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On Sunday night, Julia Louis-Dreyfus accepted the Mark Twain Prize for American Humor—an honor thats been bestowed on comedians including Tina Fey, Whoopi Goldberg, David Letterman, and Bill Murray. And as one might expect, after a year thats included breaking Emmys records and beating cancer, the beloved comedian had a lot to say.

“Last year I was lucky enough to get an Emmy Award for my performance on Veep, which was an incredible thrill and it set some kind of a record for the most Emmys for doing something or other—and 12 hours later I was diagnosed with cancer, another hilarious turn of events,” Louis-Dreyfus said onstage, per the Los Angeles Times. “Im only half-kidding, of course,” she continued. “Cancer isnt at all funny, but a big part of dealing with it has been finding the funny parts. The old cliché about laughter is the best medicine is true, which is good because thats what the current administration is trying to replace Obamacare with.”

The night followed a familiar formula: an impressive roster of comedians and guests roasted Louis-Dreyfus for a while until it was her turn to take the stage. Participants included Larry David, Jerry Seinfeld, Tina Fey, and Abbi Jacobson and Ilana Glazer. Subjects for humor included Donald Trump and Brett Kavanaugh, whom Louis-Dreyfus invoked when she mused about the ceremonys location. “When I was a kid, Kennedy Center did seem like a fancy-sounding name,” Louis-Dreyfus said. “Now that I think about it, Kennedy Center could easily be another euphemism for Devils Triangle. You know, the famous drinking game.”

And although things stayed mostly light, they occasionally got more earnest, especially as Louis-Dreyfus looked back on her battle with cancer more seriously.

“When I was getting my hideous chemotherapy, Id cram a bunch of family and friends into this tiny treatment room with me, and we really did have some great laughs,” Louis-Dreyfus said, per USA Today. “Of course, I was heavily medicated and slipping in and out of consciousness, so I was probably a pretty easy audience. But my point is is that laughter is a basic human need, along with love and food and an HBO subscription.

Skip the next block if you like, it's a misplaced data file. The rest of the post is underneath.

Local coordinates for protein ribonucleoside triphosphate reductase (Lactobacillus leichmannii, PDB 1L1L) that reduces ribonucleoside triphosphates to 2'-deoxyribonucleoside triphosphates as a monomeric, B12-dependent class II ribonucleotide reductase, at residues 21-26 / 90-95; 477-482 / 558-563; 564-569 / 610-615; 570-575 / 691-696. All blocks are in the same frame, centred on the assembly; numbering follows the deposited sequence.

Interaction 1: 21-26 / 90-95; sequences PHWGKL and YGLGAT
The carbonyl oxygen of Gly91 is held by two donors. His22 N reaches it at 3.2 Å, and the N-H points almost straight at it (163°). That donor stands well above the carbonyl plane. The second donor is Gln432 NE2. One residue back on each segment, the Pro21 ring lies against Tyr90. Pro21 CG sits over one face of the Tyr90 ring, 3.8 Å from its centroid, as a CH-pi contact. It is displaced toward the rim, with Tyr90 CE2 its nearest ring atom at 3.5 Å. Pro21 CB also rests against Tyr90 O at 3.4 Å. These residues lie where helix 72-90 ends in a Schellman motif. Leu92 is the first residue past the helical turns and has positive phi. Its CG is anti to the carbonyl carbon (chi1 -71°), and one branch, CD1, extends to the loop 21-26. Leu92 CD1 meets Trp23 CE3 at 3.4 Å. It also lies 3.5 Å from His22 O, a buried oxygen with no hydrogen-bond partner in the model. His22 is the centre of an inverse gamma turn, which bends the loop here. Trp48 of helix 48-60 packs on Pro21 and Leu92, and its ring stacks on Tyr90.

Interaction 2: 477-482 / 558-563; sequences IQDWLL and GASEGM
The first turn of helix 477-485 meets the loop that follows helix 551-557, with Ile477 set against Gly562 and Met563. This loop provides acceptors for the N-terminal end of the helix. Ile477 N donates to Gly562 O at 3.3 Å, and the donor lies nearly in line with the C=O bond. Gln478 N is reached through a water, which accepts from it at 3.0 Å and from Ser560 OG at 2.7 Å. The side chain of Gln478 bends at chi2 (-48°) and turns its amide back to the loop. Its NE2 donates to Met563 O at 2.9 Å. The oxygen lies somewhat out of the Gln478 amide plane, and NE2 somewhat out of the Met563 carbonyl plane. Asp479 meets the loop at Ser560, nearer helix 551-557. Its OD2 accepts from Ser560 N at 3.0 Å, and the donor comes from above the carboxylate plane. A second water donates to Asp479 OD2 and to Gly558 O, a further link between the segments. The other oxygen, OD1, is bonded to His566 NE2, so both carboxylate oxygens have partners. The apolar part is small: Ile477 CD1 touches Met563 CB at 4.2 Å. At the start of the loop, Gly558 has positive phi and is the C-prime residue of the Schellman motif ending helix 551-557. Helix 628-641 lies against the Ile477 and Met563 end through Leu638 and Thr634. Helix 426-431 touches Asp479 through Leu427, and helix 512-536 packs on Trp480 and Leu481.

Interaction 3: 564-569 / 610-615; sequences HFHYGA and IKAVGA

“Theres no situation, none, that isnt improved with a couple of laughs,” Louis-Dreyfus added, choking up. “Everybody needs laughs. So the fact that I have had the opportunity to make people laugh for a living is one of the many blessings that I have received in my life.”

Louis-Dreyfuss friend Larry David, who worked with her on both Seinfeld and Saturday Night Live, participated in the ceremony with a pre-recorded message, congratulating Louis-Dreyfus on her win. But he also wondered about the lengths she went to in order to get this prize: “Frankly, I was a little surprised,” David said. “That whole cancer thing? Cancer? Honestly, I gotta tip my hat off to her. What a scam.”

Louis-Dreyfuss Veep co-star Kevin Dunn, who plays White House Chief of Staff Ben Cafferty, said, “Frankly, the publics attention was really on Julia, so when I had my stroke, I got no attention at all.”

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Of course, Louis-Dreyfuss longtime co-star Jerry Seinfeld had nothing but good things to say. “I just really, really liked Julia,” he explained. “I could not get enough of her. I never said or did anything inappropriate. But that whole time, nine years, I was not acting. I couldnt. I thought she was funny, charming, beautiful, intelligent, every single second I spent with her onstage and off. Bingo, no acting required. Speak the lines in the script. Three stupid guys, one incredible woman. Nine years, 180 episodes, syndication, DVD, piece of cake.” The actor admitted to feeling a bit of jealousy when watching Louis-Dreyfus star opposite other men in other fake relationships, but said, “Somewhere in the back of my mind, [I knew] these are things she was required to do if she was to receive the Mark Twain Prize.”

With her Seinfeld character, Elaine Benes, Tina Fey said Louis-Dreyfus made a bold choice, particularly when it came to Elaines modest style. “Julia was letting us know that she was the real deal comedy-wise and she didnt need to give us midriff for [us] to watch her work because—heres the secret—Julias not afraid to be unlikable,” Fey said. “Not on screen and not in person. Just try sharing an elevator with her.”

Indeed, as she said in her speech, Louis-Dreyfuss real fear this whole time has been reserved for her children. “When youre a working mother, you really worry about the time spent away from your kid,” she said. “You try your best to be there as much as possible. But the truth is that you miss stuff, and you worry they are just going to get all screwed up and suffer all kinds of angst and neuroses when they grow up.

“And then you get the Mark Twain Prize,” she cracked, “and Ive got to say, its worth it.”

Get Vanity Fairs HWD NewsletterSign up for essential industry and award news from Hollywood.Laura BradleyLaura Bradley is a Hollywood writer for VanityFair.com.

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